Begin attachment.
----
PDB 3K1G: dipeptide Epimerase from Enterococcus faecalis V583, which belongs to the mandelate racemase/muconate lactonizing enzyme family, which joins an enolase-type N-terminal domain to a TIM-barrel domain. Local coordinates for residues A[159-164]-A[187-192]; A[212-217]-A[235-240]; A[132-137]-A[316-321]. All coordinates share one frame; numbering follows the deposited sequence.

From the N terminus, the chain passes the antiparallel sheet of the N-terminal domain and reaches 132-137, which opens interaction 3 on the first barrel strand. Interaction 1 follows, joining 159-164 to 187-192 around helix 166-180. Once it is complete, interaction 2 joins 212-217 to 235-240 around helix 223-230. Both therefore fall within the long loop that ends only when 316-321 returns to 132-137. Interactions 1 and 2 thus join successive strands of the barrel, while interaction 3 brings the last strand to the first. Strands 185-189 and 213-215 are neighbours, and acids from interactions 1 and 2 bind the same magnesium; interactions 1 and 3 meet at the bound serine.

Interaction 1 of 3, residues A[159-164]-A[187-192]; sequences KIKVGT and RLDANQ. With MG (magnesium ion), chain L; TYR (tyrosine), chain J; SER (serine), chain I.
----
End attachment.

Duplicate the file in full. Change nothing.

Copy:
PDB 3K1G: dipeptide Epimerase from Enterococcus faecalis V583, which belongs to the mandelate racemase/muconate lactonizing enzyme family, which joins an enolase-type N-terminal domain to a TIM-barrel domain. Local coordinates for residues A[159-164]-A[187-192]; A[212-217]-A[235-240]; A[132-137]-A[316-321]. All coordinates share one frame; numbering follows the deposited sequence.

From the N terminus, the chain passes the antiparallel sheet of the N-terminal domain and reaches 132-137, which opens interaction 3 on the first barrel strand. Interaction 1 follows, joining 159-164 to 187-192 around helix 166-180. Once it is complete, interaction 2 joins 212-217 to 235-240 around helix 223-230. Both therefore fall within the long loop that ends only when 316-321 returns to 132-137. Interactions 1 and 2 thus join successive strands of the barrel, while interaction 3 brings the last strand to the first. Strands 185-189 and 213-215 are neighbours, and acids from interactions 1 and 2 bind the same magnesium; interactions 1 and 3 meet at the bound serine.

Interaction 1 of 3, residues A[159-164]-A[187-192]; sequences KIKVGT and RLDANQ. With MG (magnesium ion), chain L; TYR (tyrosine), chain J; SER (serine), chain I.